Leaders Eat Last by Simon Sinek



It is the leader’s job to consistently motivate and inspire others. Effective leaders earn respect through sacrifice, empathy, and concern for those in their organization.

18 lessons

Leaders Eat Last

– by Simon Sinek –

1) Great leaders put the well-being of others before their own

A dedicated leader is willing to make sacrifices in order to build the foundation for loyalty in a company. They look out for everyone else, giving people the security and respect to work hard and take risks. Being a leader is like being a parent, meaning that you should provide support and create the conditions for people to reach their potential.

2) Empathy is essential

In order to earn trust, you must first extend trust. Create an environment in which people feel safe and valued. Help workers feel like they belong. Eventually, people will begin to work out of pride rather than from a sense of obligation. They will try hard for each other rather than only for the business.

3) People need to feel safe

If we sense danger in our surroundings, our defenses naturally go up. If we feel safe around others, then we relax and are more open to trust and cooperation. We must build a circle of safety around employees so that they don’t have to worry about constant threats or pressure. Through unification, workers feel secure enough to turn their attention to challenges that the company faces as a whole.

4) Insecurity is harmful to any work setting

If you fail to extend the circle of safety to your entire company, then people will act with paranoia, cynicism, and self-interest. Without their peace of mind ensured, workers are less likely to innovate, take risks, or seize opportunities.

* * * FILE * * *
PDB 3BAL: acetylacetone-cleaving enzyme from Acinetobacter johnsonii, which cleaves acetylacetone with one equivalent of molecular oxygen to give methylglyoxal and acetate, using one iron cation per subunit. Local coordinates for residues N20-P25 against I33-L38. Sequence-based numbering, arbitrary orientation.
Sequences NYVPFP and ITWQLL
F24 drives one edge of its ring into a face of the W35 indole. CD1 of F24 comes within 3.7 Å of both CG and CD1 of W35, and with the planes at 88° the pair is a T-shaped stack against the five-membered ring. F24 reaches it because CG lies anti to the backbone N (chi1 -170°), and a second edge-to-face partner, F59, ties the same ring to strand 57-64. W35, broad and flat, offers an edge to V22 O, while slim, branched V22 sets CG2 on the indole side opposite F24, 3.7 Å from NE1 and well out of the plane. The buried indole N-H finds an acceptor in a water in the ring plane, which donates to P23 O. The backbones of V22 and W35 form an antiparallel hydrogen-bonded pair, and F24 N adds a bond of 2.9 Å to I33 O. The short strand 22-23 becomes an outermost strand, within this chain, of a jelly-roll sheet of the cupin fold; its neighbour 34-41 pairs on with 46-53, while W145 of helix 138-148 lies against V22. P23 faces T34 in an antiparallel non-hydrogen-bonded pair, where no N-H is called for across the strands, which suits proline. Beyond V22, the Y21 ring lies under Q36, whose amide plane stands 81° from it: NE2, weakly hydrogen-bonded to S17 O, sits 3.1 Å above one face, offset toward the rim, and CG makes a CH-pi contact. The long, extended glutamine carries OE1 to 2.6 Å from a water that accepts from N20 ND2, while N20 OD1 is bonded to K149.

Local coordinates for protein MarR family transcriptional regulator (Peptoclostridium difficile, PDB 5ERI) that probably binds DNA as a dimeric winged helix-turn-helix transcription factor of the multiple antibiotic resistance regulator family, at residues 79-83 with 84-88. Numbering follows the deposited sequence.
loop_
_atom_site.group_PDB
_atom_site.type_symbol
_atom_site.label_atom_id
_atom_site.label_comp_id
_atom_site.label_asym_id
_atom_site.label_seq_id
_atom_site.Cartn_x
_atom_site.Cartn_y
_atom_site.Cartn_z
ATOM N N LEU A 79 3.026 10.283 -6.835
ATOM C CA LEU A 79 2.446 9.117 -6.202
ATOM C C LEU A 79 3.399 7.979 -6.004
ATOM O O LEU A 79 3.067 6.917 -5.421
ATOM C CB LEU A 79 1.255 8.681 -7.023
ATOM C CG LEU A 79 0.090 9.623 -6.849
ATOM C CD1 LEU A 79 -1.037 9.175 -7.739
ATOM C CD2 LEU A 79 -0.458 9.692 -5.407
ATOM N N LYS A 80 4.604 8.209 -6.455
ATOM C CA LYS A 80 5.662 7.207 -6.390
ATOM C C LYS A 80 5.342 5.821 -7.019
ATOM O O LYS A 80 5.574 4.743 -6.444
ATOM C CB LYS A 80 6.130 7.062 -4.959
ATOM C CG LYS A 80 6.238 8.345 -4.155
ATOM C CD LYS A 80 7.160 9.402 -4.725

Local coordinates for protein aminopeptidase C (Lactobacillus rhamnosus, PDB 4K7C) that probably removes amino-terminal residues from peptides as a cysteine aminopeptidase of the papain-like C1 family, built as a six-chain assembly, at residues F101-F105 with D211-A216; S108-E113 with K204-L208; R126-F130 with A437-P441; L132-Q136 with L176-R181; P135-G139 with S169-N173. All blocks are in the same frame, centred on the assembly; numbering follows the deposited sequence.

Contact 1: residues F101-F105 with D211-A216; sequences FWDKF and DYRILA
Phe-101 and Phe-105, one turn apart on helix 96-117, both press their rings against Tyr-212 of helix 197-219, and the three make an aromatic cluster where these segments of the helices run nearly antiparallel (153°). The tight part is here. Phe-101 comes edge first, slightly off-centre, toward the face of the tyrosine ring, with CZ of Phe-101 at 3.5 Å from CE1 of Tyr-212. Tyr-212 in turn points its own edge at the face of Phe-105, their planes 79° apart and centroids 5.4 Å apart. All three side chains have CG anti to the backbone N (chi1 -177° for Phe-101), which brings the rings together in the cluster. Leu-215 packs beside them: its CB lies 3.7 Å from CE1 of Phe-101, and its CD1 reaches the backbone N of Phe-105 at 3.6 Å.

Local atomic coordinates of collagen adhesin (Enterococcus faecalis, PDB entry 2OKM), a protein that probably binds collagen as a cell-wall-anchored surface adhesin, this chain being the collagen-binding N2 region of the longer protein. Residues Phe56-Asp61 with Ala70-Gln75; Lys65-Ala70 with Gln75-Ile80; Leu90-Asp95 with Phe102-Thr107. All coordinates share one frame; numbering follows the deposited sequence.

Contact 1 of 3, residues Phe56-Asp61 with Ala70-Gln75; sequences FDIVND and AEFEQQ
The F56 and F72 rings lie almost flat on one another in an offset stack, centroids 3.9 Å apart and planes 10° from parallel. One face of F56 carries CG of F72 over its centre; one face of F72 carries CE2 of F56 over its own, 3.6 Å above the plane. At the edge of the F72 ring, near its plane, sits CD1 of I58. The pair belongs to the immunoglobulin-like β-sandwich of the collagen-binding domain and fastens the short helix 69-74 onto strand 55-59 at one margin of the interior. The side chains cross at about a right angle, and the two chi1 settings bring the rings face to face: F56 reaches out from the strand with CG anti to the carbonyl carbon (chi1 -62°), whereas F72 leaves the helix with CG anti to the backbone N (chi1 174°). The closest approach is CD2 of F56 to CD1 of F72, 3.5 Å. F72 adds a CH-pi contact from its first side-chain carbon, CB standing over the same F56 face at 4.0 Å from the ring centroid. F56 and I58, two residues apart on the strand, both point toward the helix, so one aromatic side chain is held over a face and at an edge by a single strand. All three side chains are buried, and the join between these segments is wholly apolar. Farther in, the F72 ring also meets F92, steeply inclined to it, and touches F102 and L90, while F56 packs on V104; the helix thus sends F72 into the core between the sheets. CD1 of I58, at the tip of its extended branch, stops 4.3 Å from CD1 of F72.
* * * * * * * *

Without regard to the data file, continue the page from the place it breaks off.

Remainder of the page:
5) The level of trust in a company affects people’s health

Studies show that those who are lower in a hierarchy suffer from more stress and worry. Workers who have more control tend to feel empowered and less anxious. Give employees some autonomy and freedom to make their own decisions, rather than forcing them to work for your approval.

6) Build around your culture

Decide the core beliefs, values, and vision for your company. Hire people who align themselves with these principles. Focus on keeping the culture strong rather than obsessing over numbers or impersonal data.

7) Motivating workers through pressure and urgency is ineffective

When we feel like we belong to a group and trust those around us, we naturally cooperate to face external threats and challenges. If we lack a sense of belonging, then we’re forced to put time and energy into protecting ourselves from each other. As a result, we make ourselves more vulnerable to outside threats and less open to potential opportunities.

8) Cooperation is in our biology

We are all social creatures whose existence depends on each other for survival. Our ancestors survived because they relied on systems of mutual trust and cooperation. We are stressed when we feel unsupported. Our unease comes from the subconscious feeling that we are responsible for ourselves and no one is there to help, because they’re only focused on themselves.

9) You must be genuine